Jeune was a star to his family and friends, and particularly to his doctors working in clinics supported by Zanmi Lasante, as Partners In Health is known in Haiti. The illiterate peasant farmer and shoe shiner turned community health educator was an iconic symbol of the power of ART and the importance of delivering it to patients all over the world—regardless of income or social status. His recovery, and resulting fame in the global health world, earned him a platform from which he advocated for the compassionate care of poor people living with HIV and tuberculosis.

The treatment Jeune received brought him another 13 years of life. Many would say that was too little time for such a grand personality. Ti Joseph, or “Little Joseph” as he was affectionately called by the PIH doctors who loved and cared for him, died on January 21, 2015, at 37.”

“By September, Jeune had returned to his home and gained 45 pounds. His TB was cured. And he religiously took his ART. He was doing so well that he started taking classes in community health education at the Lascahobas clinic. PIH offered him a job and he soon became a jack-of-all trades there.

“He was an extrovert in the truest sense of the word,” says Walton, who became a close friend and took pictures of Jeune—with his permission—throughout his treatment. “In a time of significant stigma, he was always very open about his disease.”

So when Farmer approached Jeune about sharing his before-and-after pictures with the World Health Organization, where fellow PIH Co-founder Dr. Jim Yong Kim was working at the time, Jeune jumped at the chance.

“‘Show my pictures. Tell my story. I want people to be able to have the same opportunity for treatment that I did,’” Walton remembers Jeune saying. “He was a really fiery advocate about health equity, particularly around HIV.””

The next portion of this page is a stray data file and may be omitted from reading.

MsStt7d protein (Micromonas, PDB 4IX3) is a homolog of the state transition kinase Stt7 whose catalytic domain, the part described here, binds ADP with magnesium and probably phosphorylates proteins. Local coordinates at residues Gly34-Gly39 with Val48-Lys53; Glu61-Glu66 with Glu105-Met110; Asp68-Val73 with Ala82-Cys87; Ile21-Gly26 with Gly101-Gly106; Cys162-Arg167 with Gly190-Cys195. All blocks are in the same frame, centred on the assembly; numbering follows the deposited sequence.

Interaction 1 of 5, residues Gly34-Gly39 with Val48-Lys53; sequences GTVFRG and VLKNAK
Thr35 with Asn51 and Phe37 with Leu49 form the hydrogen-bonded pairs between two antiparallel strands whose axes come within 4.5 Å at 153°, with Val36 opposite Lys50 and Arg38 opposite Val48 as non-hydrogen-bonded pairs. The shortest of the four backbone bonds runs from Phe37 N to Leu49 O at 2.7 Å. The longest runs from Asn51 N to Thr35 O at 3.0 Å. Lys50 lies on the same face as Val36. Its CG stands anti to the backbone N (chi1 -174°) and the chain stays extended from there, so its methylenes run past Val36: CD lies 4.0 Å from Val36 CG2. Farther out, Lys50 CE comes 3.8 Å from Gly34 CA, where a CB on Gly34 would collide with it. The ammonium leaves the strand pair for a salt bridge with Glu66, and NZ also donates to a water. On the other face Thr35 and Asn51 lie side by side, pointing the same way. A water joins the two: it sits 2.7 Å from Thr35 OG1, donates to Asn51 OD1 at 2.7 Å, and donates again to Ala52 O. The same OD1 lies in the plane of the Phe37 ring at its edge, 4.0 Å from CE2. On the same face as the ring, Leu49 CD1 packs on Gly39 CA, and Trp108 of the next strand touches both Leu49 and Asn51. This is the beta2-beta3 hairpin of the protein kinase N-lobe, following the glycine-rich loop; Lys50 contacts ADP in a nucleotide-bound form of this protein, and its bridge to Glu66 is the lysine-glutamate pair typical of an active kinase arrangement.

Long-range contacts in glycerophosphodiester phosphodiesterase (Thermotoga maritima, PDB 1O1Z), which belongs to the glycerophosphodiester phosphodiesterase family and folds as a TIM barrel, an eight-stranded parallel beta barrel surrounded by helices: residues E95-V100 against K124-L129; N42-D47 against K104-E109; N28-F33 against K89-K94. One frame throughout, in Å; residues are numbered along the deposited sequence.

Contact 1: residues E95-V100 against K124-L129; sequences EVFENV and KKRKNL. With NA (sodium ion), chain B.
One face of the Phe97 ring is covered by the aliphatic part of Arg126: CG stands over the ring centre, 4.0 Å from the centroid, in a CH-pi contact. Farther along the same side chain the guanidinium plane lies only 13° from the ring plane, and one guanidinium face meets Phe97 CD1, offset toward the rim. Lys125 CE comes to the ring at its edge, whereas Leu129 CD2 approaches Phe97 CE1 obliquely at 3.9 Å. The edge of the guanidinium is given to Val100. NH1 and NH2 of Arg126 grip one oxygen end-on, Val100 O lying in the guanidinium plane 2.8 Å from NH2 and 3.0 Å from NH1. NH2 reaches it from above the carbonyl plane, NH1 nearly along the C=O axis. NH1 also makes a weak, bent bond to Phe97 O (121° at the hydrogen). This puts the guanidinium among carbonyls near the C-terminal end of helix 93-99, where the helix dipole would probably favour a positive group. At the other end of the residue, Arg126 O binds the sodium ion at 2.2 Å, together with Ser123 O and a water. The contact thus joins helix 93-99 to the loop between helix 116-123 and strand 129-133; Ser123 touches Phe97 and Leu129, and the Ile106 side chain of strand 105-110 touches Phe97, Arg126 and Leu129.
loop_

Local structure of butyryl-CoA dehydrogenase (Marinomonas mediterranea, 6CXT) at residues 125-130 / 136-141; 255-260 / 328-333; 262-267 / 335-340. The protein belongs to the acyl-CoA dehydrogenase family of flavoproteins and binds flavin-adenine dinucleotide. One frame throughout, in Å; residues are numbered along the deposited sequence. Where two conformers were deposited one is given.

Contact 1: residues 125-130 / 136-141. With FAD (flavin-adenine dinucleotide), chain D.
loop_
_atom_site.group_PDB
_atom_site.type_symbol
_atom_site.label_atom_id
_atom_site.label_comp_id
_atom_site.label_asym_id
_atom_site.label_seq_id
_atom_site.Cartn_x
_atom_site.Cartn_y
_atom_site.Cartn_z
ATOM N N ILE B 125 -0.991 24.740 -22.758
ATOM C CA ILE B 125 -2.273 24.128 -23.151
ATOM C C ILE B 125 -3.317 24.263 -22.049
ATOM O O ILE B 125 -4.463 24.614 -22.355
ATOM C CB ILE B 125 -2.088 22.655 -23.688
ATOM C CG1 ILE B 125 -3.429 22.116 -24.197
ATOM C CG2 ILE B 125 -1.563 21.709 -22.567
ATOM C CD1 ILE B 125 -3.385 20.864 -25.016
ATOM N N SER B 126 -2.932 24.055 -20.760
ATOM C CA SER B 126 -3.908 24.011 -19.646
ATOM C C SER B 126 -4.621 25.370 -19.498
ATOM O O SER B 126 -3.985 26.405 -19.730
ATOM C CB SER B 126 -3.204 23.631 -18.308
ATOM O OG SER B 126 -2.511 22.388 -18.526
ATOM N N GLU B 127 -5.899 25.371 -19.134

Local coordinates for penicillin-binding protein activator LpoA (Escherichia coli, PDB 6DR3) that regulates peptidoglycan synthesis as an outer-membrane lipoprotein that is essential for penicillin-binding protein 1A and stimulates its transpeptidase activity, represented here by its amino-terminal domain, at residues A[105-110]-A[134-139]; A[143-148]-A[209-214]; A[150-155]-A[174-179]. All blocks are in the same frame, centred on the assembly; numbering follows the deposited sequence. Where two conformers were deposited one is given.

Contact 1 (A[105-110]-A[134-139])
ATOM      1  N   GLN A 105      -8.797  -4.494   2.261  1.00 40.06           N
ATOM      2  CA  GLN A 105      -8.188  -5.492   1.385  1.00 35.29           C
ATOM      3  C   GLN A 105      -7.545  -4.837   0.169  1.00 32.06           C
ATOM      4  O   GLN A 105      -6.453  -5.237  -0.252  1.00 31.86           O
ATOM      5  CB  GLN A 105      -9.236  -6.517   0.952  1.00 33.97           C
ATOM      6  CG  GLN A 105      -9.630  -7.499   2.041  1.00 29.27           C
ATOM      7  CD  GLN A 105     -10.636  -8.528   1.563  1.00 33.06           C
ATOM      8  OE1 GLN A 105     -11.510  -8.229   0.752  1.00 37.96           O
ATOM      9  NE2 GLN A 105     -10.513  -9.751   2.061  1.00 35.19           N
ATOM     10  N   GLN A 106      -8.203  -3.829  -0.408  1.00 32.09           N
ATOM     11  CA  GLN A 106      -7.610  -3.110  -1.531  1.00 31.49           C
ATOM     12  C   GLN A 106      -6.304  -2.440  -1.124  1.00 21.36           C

Protecting Health Workers from Infectious Disease Transmission

Access article: Protecting health workers from infectious disease transmission: an exploration of a Canadian-South African partnership of partnerships.

A new article by NGDI members, Drs. Annalee Yassi, Jerry Spiegel and Lyndsay O’Hara explores an almost ten year Canadian-South African partnership to provide health system strengthening expertise to enhance and develop occupational health and infection control. The article outlines the type of partnership model and why it was effective; the contributions to the success that were achieved and what lessons could be drawn for others seeking effective partnership models.

They stress that peer-to-peer North-South partnerships, which have been used very successfully to promote clinical skill development of health care workers, should also be considered for improving work environments as well. The model they utilized was a North-South-South “community of practice” between two World Health Organization Collaborating Centres for Occupational Health (one here at UBC, run by Drs. Yassi and Spiegel) and one in South Africa. The other ‘south’ partner is a same country less-resourced partner (a rural hospital, in this case). This led to a more peer-to-peer experience (hence the community of practice) but for both the main Canadian and South African centres. They found this helped to successful translate good infection control practices and helped to direct policy on a provincial and national level to sustain the changes.

A group of young volunteers wears special uniform and wash their hands with chlorinated water ahead of sterilizing the bodies of people, died due to the Ebola virus, in Kenema, Sierra Leone on August 24, 2014. People work for 6 dollars per a day in burial and sterilizing works in Kenema where the infection of the virus is mostly seen. (Mohammed Elshamy/Anadolu Agency/Getty Images)